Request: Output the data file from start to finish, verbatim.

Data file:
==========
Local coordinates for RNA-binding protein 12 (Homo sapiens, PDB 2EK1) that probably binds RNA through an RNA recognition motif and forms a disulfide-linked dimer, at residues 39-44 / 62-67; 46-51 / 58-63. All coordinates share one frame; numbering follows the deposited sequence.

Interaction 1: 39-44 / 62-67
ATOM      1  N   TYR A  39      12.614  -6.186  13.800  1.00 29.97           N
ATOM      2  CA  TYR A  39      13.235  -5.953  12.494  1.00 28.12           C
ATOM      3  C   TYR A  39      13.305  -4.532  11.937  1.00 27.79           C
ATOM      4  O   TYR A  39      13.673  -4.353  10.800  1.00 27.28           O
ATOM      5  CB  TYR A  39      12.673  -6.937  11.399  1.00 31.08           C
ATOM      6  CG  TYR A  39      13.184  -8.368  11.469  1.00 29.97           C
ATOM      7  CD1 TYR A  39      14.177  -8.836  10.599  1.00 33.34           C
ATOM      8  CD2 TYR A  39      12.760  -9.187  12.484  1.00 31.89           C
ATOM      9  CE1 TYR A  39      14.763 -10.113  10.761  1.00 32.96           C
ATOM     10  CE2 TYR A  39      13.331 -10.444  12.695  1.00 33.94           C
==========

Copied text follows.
Local coordinates for RNA-binding protein 12 (Homo sapiens, PDB 2EK1) that probably binds RNA through an RNA recognition motif and forms a disulfide-linked dimer, at residues 39-44 / 62-67; 46-51 / 58-63. All coordinates share one frame; numbering follows the deposited sequence.

Interaction 1: 39-44 / 62-67
ATOM      1  N   TYR A  39      12.614  -6.186  13.800  1.00 29.97           N
ATOM      2  CA  TYR A  39      13.235  -5.953  12.494  1.00 28.12           C
ATOM      3  C   TYR A  39      13.305  -4.532  11.937  1.00 27.79           C
ATOM      4  O   TYR A  39      13.673  -4.353  10.800  1.00 27.28           O
ATOM      5  CB  TYR A  39      12.673  -6.937  11.399  1.00 31.08           C
ATOM      6  CG  TYR A  39      13.184  -8.368  11.469  1.00 29.97           C
ATOM      7  CD1 TYR A  39      14.177  -8.836  10.599  1.00 33.34           C
ATOM      8  CD2 TYR A  39      12.760  -9.187  12.484  1.00 31.89           C
ATOM      9  CE1 TYR A  39      14.763 -10.113  10.761  1.00 32.96           C
ATOM     10  CE2 TYR A  39      13.331 -10.444  12.695  1.00 33.94           C